SNIP Bus provides low-cost spay neuter services



Photo courtesy of One of the SNIP Busses offering low-cost services to pet owners.

A non-profit organization has raised over $700,000 since June 2016 to bring the community low-cost spay/neuter surgeries for over 8,500 animals. Melanie Scherer, president of the Spay/Neuter Imperative Project Bus and founder of the Luke’s Legacy Foundation, has given us the solution we need to stop the death of unwanted pets due to overpopulation and illness, as stated on

Finding inspiration from Bob Barker and his initiative in spay and neuter from the ‘70s, Scherer, after working for 8 years rescuing animals put her foot down and brought attention to the real problem plaguing our area with unwanted death tolls of innocent animals.

“By controlling the problem [overpopulation], Animal Control can do their job of sheltering animals and returning them to their owners,” Scherer said. With the assistance of the Luke’s Legacy Foundation, founded five years ago to support rescue groups and families in need with spay/neuter, transport, foster, rescue and emergency medical needs of dogs and cats, Scherer been able to bring her SNIP Bus to people at a low cost of $25 per surgery and even lower prices for vaccinations and microchipping.

“The need for low-cost services has been there,” Scherer said in response to why she started the organization in this area, “People told me ‘They won’t come, no one will come,’ but I have lines and lines without much promotion because it’s what people need. I had a young woman reach out to me because she was so appreciative of what we do that she asked me to promote over the radio since most of her community couldn’t even read English or Spanish, but they needed the solution.”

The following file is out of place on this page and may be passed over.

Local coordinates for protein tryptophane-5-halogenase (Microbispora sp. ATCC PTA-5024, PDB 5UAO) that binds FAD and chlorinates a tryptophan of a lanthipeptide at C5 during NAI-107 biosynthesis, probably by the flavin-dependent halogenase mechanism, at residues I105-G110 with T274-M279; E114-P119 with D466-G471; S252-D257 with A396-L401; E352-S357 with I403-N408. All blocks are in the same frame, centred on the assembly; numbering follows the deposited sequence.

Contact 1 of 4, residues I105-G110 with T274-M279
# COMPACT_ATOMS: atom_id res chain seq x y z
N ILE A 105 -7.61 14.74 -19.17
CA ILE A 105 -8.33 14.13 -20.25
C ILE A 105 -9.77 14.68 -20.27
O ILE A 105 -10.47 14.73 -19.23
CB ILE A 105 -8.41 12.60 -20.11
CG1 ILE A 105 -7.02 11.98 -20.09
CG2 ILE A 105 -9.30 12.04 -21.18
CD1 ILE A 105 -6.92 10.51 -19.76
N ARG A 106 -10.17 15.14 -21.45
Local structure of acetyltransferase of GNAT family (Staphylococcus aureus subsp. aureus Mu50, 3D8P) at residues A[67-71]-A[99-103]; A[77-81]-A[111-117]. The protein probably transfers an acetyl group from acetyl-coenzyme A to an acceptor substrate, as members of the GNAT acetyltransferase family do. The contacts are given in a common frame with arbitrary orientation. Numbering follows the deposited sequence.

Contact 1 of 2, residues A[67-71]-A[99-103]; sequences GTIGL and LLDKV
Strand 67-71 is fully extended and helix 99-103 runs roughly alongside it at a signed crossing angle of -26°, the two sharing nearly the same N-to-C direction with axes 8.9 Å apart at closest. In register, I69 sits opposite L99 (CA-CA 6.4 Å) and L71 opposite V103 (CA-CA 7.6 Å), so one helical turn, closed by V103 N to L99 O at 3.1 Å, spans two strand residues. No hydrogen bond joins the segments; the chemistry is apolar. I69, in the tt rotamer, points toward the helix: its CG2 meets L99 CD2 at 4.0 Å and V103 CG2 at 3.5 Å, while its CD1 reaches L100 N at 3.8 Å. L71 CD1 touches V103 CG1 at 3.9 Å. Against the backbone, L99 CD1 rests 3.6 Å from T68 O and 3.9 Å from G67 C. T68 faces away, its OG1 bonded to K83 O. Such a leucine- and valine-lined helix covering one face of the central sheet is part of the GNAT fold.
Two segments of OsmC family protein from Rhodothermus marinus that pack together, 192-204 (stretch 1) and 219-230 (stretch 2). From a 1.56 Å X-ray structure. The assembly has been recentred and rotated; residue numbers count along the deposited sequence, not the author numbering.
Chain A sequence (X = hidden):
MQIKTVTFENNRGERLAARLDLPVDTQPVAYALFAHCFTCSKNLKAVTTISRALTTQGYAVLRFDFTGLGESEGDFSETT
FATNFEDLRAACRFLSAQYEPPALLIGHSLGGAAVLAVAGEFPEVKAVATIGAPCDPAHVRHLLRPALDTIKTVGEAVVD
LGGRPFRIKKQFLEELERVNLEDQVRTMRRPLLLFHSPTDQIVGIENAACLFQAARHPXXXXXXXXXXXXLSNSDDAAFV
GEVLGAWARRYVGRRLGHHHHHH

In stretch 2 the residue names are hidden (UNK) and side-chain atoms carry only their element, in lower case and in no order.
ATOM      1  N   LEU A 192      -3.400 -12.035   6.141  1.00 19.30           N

With almost 8 million animals in shelters nationwide each year and nearly 3 million of them being euthanized due to lack of space, it opened up the perfect opportunity to bring an end to the unnecessary deaths of so many loveable animals.

According to the Riverside County Department of Animal Services’ website, 35% of animals taken into their shelters died/euthanized within the past fiscal year. The prior fiscal year had only 13% of animals taken in as strays returned to their owners and the rest, if not adopted within three days, were on their way to euthanasia. “The numbers don’t lie, and it’s an easy fix… we just can’t give up. Low-cost spay neuter saves lives,” Scherer said.

SNIP Bus offers 4 to 8 clinics per month, posted on a calendar on their website, where dogs and cats aged at least eight weeks and two pounds can be spay/neutered, vaccinated, microchipped and nail trimmings at very low-costs. With clinics placed at places like rehab centers, local markets and churches, it’s more accessible in sparse areas such as Thermal and Mecca.

SNIP believes that by spay/neutering pets, people can bring themselves to stop the problem the community has been facing for years and bear forth a future of loved pets and hopefully a smaller population of them being held in shelters and offering the possibility that they are euthanized.

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